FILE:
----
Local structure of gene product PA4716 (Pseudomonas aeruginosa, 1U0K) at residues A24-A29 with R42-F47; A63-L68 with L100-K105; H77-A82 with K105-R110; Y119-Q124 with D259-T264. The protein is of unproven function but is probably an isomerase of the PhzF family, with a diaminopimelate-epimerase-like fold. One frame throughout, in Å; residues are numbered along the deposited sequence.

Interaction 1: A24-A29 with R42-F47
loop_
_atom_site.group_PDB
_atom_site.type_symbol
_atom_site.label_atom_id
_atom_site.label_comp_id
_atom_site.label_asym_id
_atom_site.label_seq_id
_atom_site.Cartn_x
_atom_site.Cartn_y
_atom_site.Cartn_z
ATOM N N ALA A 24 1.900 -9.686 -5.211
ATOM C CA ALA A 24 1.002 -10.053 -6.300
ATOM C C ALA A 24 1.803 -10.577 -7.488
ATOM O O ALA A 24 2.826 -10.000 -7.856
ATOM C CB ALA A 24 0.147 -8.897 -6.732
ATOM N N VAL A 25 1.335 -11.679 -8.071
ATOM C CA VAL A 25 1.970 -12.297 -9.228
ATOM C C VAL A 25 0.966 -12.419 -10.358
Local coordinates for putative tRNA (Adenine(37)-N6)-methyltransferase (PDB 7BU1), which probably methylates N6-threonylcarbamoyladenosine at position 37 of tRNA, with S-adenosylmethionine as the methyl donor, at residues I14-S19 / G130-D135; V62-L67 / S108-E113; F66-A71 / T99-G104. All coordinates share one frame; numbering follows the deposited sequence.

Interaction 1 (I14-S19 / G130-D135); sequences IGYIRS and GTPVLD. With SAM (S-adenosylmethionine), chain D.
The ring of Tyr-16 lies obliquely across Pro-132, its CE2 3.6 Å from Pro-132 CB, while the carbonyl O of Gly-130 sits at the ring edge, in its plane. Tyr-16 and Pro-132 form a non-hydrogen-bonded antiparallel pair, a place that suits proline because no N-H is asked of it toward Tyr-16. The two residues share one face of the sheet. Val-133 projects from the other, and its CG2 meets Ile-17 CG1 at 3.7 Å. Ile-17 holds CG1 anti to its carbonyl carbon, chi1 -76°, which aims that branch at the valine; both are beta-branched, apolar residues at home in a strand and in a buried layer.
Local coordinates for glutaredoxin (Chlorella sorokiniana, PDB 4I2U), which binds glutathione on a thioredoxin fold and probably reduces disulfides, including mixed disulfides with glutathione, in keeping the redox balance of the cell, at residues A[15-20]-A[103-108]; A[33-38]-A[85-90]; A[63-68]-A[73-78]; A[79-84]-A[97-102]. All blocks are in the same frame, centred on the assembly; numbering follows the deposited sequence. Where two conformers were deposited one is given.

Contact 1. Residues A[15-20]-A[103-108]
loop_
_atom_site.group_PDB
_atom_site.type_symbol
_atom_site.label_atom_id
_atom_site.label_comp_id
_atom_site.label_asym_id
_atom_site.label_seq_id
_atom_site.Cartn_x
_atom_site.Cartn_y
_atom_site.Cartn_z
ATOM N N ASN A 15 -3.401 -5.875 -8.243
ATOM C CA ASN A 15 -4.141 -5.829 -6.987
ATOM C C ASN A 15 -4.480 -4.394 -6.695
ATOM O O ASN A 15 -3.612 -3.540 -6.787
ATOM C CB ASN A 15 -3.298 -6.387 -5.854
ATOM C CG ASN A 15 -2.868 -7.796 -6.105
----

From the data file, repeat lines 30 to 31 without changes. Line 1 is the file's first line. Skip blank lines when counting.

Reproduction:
_atom_site.label_comp_id
_atom_site.label_asym_id